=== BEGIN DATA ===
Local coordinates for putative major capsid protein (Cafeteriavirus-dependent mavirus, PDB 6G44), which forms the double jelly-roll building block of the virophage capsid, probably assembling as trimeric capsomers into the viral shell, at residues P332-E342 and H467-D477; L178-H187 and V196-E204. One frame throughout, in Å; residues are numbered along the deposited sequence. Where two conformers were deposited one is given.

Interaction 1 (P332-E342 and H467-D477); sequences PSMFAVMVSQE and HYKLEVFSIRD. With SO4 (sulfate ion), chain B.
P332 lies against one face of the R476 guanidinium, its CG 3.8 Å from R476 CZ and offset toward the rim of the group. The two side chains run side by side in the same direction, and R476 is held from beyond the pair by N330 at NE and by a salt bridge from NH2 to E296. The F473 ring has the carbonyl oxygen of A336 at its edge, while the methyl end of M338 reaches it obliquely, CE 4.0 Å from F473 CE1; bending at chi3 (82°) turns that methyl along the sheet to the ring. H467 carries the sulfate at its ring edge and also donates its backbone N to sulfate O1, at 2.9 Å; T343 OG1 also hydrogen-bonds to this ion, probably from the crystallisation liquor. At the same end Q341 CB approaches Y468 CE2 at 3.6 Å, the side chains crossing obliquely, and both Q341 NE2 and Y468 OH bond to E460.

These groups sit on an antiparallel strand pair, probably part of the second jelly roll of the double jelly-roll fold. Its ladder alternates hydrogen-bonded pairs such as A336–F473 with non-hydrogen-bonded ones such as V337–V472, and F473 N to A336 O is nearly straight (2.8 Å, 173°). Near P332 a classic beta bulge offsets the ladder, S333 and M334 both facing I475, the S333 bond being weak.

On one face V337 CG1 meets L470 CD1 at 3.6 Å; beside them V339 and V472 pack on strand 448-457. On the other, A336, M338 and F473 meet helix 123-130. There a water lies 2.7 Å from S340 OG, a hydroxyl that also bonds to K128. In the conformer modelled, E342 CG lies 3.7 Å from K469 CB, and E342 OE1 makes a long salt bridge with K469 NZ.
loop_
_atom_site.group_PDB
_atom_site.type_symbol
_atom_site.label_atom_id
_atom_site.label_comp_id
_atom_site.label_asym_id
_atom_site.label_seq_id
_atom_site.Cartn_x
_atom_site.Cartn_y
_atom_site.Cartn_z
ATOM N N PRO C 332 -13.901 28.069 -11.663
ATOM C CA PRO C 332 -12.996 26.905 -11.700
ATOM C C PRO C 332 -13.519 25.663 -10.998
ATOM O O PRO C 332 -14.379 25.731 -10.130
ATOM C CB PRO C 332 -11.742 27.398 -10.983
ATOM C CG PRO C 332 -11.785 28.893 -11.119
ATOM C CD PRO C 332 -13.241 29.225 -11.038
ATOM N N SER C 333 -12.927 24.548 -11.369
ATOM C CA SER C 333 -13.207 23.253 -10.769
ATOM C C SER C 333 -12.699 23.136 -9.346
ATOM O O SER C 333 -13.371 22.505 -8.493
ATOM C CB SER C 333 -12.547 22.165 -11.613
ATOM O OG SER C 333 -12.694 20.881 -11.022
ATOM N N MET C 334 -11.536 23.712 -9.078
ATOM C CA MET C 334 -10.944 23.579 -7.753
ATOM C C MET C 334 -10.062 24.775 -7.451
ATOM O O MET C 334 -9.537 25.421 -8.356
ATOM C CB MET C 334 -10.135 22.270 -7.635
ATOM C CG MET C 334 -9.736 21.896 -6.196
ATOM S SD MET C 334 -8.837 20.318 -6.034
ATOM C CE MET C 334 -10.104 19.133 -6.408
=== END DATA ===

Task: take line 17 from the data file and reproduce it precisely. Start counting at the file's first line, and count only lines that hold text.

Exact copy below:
ATOM C CA PRO C 332 -12.996 26.905 -11.700